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FISCHER: X finally giving it to us

By Travis Fischer,

The X-Men are back in the spotlight!

After a long decade of neglect, Marvel’s merry mutants are clawing their way back to the top of the super-hero food chain.

The history of the X-Men as a franchise is something of a rollercoaster.

FISCHER: X finally giving it to us
Travis Fischer

The original comic book by Stan Lee and Jack Kirby was something of a bomb when it first ran in the 1960s. By 1970, the book was effectively canceled, running reprints of old stories until Len Wein and Chris Claremont re-invented the team in 1975.

From there though, the franchise took off in a big way. For more than 30 years the popularity of the X-Men eclipsed every other Marvel super-hero that didn’t cling to walls. Expanding well past the comic book medium, the franchise spawned three different Saturday morning cartoon series and dozens of video games. And, of course, 20th Century Fox’s X-Men movies laid the groundwork for superhero movies as we would come to know them.

And then they were gone. Or, as gone as they could be.

After years of being a regular presence on television, the last X-Men animated project ran in 2011. This was also the year of the last X-Men video game for consoles.

Outside of Fox-produced movies and the occasional TV show, you’d be hard-pressed to find X-Men-related products.

It’s not a coincidence that Marvel suddenly stopped licensing out the X-Men for adaptations just as the MCU was on the rise. With 20th Century Fox holding the movie and television rights to the X-Men, Marvel Entertainment made an intentional decision to prioritize characters they fully controlled over characters that they only partially controlled.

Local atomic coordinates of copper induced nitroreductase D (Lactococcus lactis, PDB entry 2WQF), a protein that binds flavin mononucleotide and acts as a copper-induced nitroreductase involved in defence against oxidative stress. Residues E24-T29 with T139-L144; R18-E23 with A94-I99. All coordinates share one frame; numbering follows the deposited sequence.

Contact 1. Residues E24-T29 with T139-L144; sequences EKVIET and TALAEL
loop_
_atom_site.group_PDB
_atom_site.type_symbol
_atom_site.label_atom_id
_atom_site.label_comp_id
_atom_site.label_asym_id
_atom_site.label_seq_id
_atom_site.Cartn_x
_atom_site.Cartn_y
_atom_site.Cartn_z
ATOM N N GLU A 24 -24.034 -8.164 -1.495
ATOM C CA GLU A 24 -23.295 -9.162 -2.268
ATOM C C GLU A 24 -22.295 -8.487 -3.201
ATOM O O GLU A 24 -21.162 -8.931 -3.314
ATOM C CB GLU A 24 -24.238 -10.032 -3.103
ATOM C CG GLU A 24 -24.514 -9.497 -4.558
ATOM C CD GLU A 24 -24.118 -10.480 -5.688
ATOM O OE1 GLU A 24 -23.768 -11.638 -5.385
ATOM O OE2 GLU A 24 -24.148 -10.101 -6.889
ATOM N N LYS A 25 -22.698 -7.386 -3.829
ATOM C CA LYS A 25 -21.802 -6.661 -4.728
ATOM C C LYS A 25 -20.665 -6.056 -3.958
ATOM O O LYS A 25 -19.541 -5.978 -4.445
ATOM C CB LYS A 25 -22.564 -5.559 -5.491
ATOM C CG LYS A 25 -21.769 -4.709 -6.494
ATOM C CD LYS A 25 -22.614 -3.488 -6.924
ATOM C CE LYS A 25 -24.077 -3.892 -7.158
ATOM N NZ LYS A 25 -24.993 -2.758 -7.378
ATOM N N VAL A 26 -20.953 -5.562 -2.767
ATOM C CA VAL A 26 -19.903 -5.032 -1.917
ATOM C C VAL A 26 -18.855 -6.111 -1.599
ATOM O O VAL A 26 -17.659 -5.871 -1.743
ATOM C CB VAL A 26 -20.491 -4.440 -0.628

While Marvel never went so far as to cancel the X-Men books entirely, the company did everything it could to otherwise erase them from the view of the greater public.

This policy extended so far that I own a T-shirt featuring the cover of 1984’s Secret Wars that has been conspicuously altered to replace X-Men and Fantastic Four characters with characters featured in Marvel Studios projects.

It was almost entertaining to see exactly how petty Marvel could get when it came to pushing down what was, for decades, their most profitable property.

But that’s all in the past now. With Disney purchasing 20th Century Fox, the X-Men’s stint in licensing purgatory is over.

“X-Men ’97,” a continuation of the early ‘90s animated series, is introducing a new generation to the stories and characters that turned the franchise into the powerhouse it once was.

Meanwhile, as public interest in the MCU continues to wane, Marvel Studios hasn’t exactly been subtle about its intentions to re-ignite its popularity with an injection of mutants. A beloved musical riff here, a Patrick Stewart cameo there, and now the upcoming “Deadpool and Wolverine” seems like it will feature the multiverse jibberish that brings mutants into the MCU moving forward.

It’s exciting to see what happens now that Marvel has taken its thumb off the scale. With the self-imposed embargo lifted, the X-Men are primed to be introduced to a new generation.

Hope they survive the experience.

— Travis Fischer is a news writer for the Charles City Press and has been looking for an excuse to re-read some old comics.

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